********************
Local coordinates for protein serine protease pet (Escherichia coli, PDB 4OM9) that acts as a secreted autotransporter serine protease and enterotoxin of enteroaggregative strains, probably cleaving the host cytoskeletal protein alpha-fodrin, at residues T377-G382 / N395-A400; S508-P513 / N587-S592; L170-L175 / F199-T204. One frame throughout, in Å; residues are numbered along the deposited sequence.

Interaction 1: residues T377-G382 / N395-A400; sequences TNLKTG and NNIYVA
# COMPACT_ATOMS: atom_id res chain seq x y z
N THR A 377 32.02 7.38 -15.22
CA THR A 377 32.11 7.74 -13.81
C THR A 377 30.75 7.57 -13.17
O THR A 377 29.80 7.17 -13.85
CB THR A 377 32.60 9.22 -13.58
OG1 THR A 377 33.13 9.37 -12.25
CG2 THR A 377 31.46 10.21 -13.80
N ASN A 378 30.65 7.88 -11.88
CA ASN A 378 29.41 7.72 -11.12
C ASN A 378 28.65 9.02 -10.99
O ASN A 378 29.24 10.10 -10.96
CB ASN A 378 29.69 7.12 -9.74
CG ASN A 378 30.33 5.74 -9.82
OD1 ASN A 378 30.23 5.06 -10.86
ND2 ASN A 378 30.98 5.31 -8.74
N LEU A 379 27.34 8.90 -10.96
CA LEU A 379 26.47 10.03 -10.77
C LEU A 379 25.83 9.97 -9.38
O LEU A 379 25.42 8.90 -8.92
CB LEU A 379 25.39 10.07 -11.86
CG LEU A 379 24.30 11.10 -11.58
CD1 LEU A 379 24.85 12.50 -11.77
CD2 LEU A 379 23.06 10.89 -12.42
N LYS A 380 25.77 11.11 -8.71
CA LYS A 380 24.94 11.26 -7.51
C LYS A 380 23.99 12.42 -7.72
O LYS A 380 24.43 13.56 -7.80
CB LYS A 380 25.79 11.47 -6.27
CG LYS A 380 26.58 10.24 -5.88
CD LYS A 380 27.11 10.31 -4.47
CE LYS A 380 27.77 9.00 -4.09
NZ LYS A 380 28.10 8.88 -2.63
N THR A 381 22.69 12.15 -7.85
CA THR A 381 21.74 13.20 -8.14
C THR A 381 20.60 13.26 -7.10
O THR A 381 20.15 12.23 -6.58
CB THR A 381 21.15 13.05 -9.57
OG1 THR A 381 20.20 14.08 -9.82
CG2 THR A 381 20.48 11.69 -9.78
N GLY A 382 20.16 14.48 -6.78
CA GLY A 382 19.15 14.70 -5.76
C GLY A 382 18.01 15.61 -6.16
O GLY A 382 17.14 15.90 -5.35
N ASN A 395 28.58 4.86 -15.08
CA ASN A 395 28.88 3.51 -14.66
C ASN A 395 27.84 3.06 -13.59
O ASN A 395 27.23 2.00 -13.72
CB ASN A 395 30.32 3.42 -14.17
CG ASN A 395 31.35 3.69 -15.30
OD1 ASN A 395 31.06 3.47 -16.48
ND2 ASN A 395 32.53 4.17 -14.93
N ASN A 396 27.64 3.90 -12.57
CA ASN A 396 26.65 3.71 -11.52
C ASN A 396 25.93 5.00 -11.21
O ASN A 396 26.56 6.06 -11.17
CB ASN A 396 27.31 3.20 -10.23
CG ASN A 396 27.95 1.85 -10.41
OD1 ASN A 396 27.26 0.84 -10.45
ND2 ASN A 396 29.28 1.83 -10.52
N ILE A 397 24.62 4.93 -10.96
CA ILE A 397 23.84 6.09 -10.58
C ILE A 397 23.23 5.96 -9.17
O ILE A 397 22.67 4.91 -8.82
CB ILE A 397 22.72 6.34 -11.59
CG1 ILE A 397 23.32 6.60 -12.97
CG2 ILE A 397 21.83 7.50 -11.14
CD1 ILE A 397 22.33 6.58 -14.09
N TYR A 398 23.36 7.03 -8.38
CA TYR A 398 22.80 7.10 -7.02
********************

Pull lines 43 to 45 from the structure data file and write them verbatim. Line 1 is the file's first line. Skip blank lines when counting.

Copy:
N GLY A 382 20.16 14.48 -6.78
CA GLY A 382 19.15 14.70 -5.76
C GLY A 382 18.01 15.61 -6.16